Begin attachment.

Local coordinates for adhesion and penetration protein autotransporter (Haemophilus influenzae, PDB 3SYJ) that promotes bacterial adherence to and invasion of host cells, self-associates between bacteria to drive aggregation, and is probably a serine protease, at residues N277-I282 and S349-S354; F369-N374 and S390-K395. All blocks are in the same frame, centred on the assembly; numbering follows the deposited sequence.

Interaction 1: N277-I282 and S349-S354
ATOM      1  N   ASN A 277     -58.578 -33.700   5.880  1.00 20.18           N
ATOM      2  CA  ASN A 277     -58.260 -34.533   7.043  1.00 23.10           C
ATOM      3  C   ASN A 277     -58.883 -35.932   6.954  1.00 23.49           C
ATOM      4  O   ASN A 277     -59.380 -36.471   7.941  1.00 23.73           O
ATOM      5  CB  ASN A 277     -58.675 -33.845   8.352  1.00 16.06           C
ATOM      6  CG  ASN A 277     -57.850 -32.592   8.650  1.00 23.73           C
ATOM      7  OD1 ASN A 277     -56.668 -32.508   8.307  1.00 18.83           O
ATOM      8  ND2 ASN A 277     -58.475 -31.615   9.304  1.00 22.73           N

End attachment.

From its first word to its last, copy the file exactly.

Local coordinates for adhesion and penetration protein autotransporter (Haemophilus influenzae, PDB 3SYJ) that promotes bacterial adherence to and invasion of host cells, self-associates between bacteria to drive aggregation, and is probably a serine protease, at residues N277-I282 and S349-S354; F369-N374 and S390-K395. All blocks are in the same frame, centred on the assembly; numbering follows the deposited sequence.

Interaction 1: N277-I282 and S349-S354
ATOM      1  N   ASN A 277     -58.578 -33.700   5.880  1.00 20.18           N
ATOM      2  CA  ASN A 277     -58.260 -34.533   7.043  1.00 23.10           C
ATOM      3  C   ASN A 277     -58.883 -35.932   6.954  1.00 23.49           C
ATOM      4  O   ASN A 277     -59.380 -36.471   7.941  1.00 23.73           O
ATOM      5  CB  ASN A 277     -58.675 -33.845   8.352  1.00 16.06           C
ATOM      6  CG  ASN A 277     -57.850 -32.592   8.650  1.00 23.73           C
ATOM      7  OD1 ASN A 277     -56.668 -32.508   8.307  1.00 18.83           O
ATOM      8  ND2 ASN A 277     -58.475 -31.615   9.304  1.00 22.73           N